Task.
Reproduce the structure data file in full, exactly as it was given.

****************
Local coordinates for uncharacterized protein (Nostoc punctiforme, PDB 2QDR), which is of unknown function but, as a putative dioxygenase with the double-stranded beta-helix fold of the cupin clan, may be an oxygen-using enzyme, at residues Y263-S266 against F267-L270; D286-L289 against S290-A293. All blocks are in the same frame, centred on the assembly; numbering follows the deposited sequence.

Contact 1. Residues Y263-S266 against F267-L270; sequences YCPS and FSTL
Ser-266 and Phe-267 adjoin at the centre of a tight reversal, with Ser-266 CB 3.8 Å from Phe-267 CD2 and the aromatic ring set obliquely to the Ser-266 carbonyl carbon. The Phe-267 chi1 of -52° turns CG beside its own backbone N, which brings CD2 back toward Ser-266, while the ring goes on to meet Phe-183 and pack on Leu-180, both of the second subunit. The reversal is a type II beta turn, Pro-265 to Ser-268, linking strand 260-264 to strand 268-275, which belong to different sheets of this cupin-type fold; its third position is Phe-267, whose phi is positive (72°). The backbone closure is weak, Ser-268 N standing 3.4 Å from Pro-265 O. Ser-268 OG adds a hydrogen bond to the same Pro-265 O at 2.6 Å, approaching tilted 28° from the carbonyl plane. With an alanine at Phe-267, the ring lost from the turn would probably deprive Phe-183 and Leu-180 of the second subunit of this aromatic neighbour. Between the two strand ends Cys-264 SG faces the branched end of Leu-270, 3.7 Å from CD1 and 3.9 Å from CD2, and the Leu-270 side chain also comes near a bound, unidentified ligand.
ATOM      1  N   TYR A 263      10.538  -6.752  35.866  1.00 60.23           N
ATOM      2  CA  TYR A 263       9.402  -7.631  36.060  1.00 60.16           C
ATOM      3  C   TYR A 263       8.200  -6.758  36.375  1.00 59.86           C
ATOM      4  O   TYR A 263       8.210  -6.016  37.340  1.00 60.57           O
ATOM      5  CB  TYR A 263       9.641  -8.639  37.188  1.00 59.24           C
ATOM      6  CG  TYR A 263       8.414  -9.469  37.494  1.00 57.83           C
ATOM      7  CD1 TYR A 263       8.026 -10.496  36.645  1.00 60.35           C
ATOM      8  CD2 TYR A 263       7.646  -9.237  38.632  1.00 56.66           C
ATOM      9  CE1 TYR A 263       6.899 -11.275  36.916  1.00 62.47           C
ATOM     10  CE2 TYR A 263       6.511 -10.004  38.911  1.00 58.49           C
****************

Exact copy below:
Local coordinates for uncharacterized protein (Nostoc punctiforme, PDB 2QDR), which is of unknown function but, as a putative dioxygenase with the double-stranded beta-helix fold of the cupin clan, may be an oxygen-using enzyme, at residues Y263-S266 against F267-L270; D286-L289 against S290-A293. All blocks are in the same frame, centred on the assembly; numbering follows the deposited sequence.

Contact 1. Residues Y263-S266 against F267-L270; sequences YCPS and FSTL
Ser-266 and Phe-267 adjoin at the centre of a tight reversal, with Ser-266 CB 3.8 Å from Phe-267 CD2 and the aromatic ring set obliquely to the Ser-266 carbonyl carbon. The Phe-267 chi1 of -52° turns CG beside its own backbone N, which brings CD2 back toward Ser-266, while the ring goes on to meet Phe-183 and pack on Leu-180, both of the second subunit. The reversal is a type II beta turn, Pro-265 to Ser-268, linking strand 260-264 to strand 268-275, which belong to different sheets of this cupin-type fold; its third position is Phe-267, whose phi is positive (72°). The backbone closure is weak, Ser-268 N standing 3.4 Å from Pro-265 O. Ser-268 OG adds a hydrogen bond to the same Pro-265 O at 2.6 Å, approaching tilted 28° from the carbonyl plane. With an alanine at Phe-267, the ring lost from the turn would probably deprive Phe-183 and Leu-180 of the second subunit of this aromatic neighbour. Between the two strand ends Cys-264 SG faces the branched end of Leu-270, 3.7 Å from CD1 and 3.9 Å from CD2, and the Leu-270 side chain also comes near a bound, unidentified ligand.
ATOM      1  N   TYR A 263      10.538  -6.752  35.866  1.00 60.23           N
ATOM      2  CA  TYR A 263       9.402  -7.631  36.060  1.00 60.16           C
ATOM      3  C   TYR A 263       8.200  -6.758  36.375  1.00 59.86           C
ATOM      4  O   TYR A 263       8.210  -6.016  37.340  1.00 60.57           O
ATOM      5  CB  TYR A 263       9.641  -8.639  37.188  1.00 59.24           C
ATOM      6  CG  TYR A 263       8.414  -9.469  37.494  1.00 57.83           C
ATOM      7  CD1 TYR A 263       8.026 -10.496  36.645  1.00 60.35           C
ATOM      8  CD2 TYR A 263       7.646  -9.237  38.632  1.00 56.66           C
ATOM      9  CE1 TYR A 263       6.899 -11.275  36.916  1.00 62.47           C
ATOM     10  CE2 TYR A 263       6.511 -10.004  38.911  1.00 58.49           C